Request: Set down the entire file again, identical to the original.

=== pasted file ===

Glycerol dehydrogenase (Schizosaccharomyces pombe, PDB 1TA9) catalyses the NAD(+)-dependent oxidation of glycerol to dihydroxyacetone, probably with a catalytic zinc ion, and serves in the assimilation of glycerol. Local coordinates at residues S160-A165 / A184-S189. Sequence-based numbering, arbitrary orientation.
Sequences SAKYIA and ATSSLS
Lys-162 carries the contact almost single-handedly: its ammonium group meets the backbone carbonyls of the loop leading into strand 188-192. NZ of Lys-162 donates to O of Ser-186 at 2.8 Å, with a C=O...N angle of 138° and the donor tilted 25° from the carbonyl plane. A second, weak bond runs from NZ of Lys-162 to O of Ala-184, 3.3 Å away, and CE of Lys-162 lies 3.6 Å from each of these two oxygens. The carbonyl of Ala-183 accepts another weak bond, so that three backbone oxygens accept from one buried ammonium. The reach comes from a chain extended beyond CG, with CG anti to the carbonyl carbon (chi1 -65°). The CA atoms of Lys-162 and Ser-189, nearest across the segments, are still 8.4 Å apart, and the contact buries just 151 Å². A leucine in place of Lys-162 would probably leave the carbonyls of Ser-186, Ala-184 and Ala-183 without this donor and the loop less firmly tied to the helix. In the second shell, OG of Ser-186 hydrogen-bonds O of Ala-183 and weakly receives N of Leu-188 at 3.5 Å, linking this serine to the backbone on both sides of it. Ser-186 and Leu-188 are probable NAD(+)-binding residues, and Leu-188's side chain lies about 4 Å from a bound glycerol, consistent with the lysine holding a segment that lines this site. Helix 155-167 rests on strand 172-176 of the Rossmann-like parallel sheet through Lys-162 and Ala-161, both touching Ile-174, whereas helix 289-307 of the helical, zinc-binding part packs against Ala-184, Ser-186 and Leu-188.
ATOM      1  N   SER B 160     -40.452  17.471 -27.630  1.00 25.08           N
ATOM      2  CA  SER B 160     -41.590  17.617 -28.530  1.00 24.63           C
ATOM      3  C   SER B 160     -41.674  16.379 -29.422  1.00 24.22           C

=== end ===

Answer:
Glycerol dehydrogenase (Schizosaccharomyces pombe, PDB 1TA9) catalyses the NAD(+)-dependent oxidation of glycerol to dihydroxyacetone, probably with a catalytic zinc ion, and serves in the assimilation of glycerol. Local coordinates at residues S160-A165 / A184-S189. Sequence-based numbering, arbitrary orientation.
Sequences SAKYIA and ATSSLS
Lys-162 carries the contact almost single-handedly: its ammonium group meets the backbone carbonyls of the loop leading into strand 188-192. NZ of Lys-162 donates to O of Ser-186 at 2.8 Å, with a C=O...N angle of 138° and the donor tilted 25° from the carbonyl plane. A second, weak bond runs from NZ of Lys-162 to O of Ala-184, 3.3 Å away, and CE of Lys-162 lies 3.6 Å from each of these two oxygens. The carbonyl of Ala-183 accepts another weak bond, so that three backbone oxygens accept from one buried ammonium. The reach comes from a chain extended beyond CG, with CG anti to the carbonyl carbon (chi1 -65°). The CA atoms of Lys-162 and Ser-189, nearest across the segments, are still 8.4 Å apart, and the contact buries just 151 Å². A leucine in place of Lys-162 would probably leave the carbonyls of Ser-186, Ala-184 and Ala-183 without this donor and the loop less firmly tied to the helix. In the second shell, OG of Ser-186 hydrogen-bonds O of Ala-183 and weakly receives N of Leu-188 at 3.5 Å, linking this serine to the backbone on both sides of it. Ser-186 and Leu-188 are probable NAD(+)-binding residues, and Leu-188's side chain lies about 4 Å from a bound glycerol, consistent with the lysine holding a segment that lines this site. Helix 155-167 rests on strand 172-176 of the Rossmann-like parallel sheet through Lys-162 and Ala-161, both touching Ile-174, whereas helix 289-307 of the helical, zinc-binding part packs against Ala-184, Ser-186 and Leu-188.
ATOM      1  N   SER B 160     -40.452  17.471 -27.630  1.00 25.08           N
ATOM      2  CA  SER B 160     -41.590  17.617 -28.530  1.00 24.63           C
ATOM      3  C   SER B 160     -41.674  16.379 -29.422  1.00 24.22           C